The hearing, called by the Northern Virginia office of the Virginia Air Pollution Control Board, promised to be controversial. In his opening statement, regional director Daniel J. Gaston warned that any debate would be "out of order" and not be part of the record.
A developer was seeking a permit from the board to construct a regional shopping center at the corner of Rts. 50 and I-66 just west of Fairfax City.Residents of the area, had already protested at rezoning hearings that the 39,000 auto trips that the shopping center would generate daily in an already heavily traveled corridor would produce excessive levels of carbon monoxide.
"Is there anyone who has a presentation to make" Gaston asked the audience.
The spokesmen for the shopping center developer, Fairfax Associates, said no, that the group would stand by its application.
The same answer was given by another applicant, Mobil Corp. The New York-based oil firm wants a permit to build large office building - and possible future corporate headquarters - at Rte. 50 and Gallows Road, one of the most congested intersections in Fairfax County.
"Is there anyone else who has a presentation to make" Gaston asked, anticipating some opposition.
There was no answer.
"The silence is deafening," Gaston said. "I consider the hearing closed."
As puzzled as Gaston was Geoffrey J. Vitt, the attorney who has represented Lifeline 50 Coalition, the group of residents opposing the shopping center.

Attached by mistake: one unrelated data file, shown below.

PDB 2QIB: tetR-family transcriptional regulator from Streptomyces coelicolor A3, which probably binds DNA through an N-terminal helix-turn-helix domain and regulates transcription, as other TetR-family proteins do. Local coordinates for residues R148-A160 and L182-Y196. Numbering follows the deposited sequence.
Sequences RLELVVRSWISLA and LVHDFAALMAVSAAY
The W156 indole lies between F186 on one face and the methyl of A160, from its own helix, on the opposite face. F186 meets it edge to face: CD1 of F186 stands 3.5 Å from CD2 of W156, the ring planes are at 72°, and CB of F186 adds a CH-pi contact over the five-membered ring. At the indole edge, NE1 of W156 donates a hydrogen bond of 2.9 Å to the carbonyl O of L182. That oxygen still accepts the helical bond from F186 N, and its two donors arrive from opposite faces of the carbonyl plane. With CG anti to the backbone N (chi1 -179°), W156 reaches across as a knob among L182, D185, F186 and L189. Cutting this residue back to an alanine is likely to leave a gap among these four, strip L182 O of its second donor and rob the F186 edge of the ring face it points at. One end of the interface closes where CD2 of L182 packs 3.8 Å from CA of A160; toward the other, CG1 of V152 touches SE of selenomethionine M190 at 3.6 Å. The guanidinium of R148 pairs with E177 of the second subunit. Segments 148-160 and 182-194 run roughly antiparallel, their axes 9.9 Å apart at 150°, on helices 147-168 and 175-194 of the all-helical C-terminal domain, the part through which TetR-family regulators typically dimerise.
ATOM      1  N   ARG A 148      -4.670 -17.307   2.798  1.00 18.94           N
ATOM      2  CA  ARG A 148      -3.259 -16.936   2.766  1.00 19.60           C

Vitt said he did not attend the hearing because "I'm not taking an active role" in the coalition's efforts. But he also said, "Frankly, it had been my understanding that the citizens were going to represent themselves . . . I'm a little surprised that didn't show up. It's a mystery to me."
According to John C. Doherty, an engineer with the regional office of the Air Pollution Control Board although the shopping center would generate 39,000 vehicle trips daily, carbon monoxide levels would actually decrease in the Rts. 50-I-66 area. That would happen, he said, because of $3 1/2 million wirth of traffic-circulation improvements to be provided by the developer and because of cleaner-burning car engines mandated by the federal government.
Doherty also said the Mobil building would not result in any carbon-monoxide levels above U.S. limits at any nearby sensitive areas, such as the Fairfax Hospital emergency room. The reason, again, was improved traffic circulation and cleaner.
New construction must get a permit from the state Air Pollution Control Board if the project would generate 750 or more car trips per hour or more vehicles in eight hours. Gaston said the state would not issue a permit if the carbon-monoxide count would exceed federal standards.
Gaston said carbon monoxide, while potentially lethal in high doses, quickly dissipates, unlike another auto emission.